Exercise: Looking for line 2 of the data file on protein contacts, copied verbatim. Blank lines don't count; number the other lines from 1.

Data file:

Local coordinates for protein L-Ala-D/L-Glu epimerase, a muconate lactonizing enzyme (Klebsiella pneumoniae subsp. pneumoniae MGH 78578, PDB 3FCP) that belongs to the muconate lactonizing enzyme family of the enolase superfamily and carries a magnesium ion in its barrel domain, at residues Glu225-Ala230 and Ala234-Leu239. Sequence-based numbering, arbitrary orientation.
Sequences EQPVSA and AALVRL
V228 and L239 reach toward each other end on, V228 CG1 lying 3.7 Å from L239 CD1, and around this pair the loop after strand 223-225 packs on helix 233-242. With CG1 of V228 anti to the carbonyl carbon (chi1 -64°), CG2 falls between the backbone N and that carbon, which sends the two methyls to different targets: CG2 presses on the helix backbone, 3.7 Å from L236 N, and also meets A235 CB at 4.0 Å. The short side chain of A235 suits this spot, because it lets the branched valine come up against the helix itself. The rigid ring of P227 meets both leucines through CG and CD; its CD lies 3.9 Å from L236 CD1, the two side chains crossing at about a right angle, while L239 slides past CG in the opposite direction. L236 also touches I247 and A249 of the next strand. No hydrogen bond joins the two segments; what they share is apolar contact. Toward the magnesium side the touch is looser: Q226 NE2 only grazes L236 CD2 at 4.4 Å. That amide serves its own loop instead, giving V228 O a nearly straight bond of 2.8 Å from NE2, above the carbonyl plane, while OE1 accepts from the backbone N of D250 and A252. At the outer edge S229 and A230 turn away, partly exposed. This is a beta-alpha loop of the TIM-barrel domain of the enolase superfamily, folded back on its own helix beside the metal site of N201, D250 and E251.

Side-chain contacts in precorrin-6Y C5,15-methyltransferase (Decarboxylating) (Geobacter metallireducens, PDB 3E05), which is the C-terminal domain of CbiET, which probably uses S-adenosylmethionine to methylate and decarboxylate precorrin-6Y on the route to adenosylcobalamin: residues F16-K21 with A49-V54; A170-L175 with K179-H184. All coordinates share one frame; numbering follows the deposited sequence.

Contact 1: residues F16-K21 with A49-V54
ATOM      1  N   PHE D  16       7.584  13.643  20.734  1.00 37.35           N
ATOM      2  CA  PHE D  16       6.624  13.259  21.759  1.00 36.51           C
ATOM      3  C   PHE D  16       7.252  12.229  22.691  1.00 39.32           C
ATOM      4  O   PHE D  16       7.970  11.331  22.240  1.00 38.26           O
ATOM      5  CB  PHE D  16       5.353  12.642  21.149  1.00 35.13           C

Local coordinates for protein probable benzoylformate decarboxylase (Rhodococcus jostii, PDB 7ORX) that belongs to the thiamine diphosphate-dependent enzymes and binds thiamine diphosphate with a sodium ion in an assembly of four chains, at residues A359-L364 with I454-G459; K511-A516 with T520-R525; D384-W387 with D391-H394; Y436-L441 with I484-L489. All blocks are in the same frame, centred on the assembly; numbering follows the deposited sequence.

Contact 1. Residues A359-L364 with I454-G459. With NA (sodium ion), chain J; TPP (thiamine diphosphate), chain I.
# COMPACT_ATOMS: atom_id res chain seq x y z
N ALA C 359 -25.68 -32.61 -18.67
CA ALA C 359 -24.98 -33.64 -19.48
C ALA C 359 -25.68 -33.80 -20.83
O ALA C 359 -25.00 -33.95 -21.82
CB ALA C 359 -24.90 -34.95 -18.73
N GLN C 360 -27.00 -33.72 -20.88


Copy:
Sequences EQPVSA and AALVRL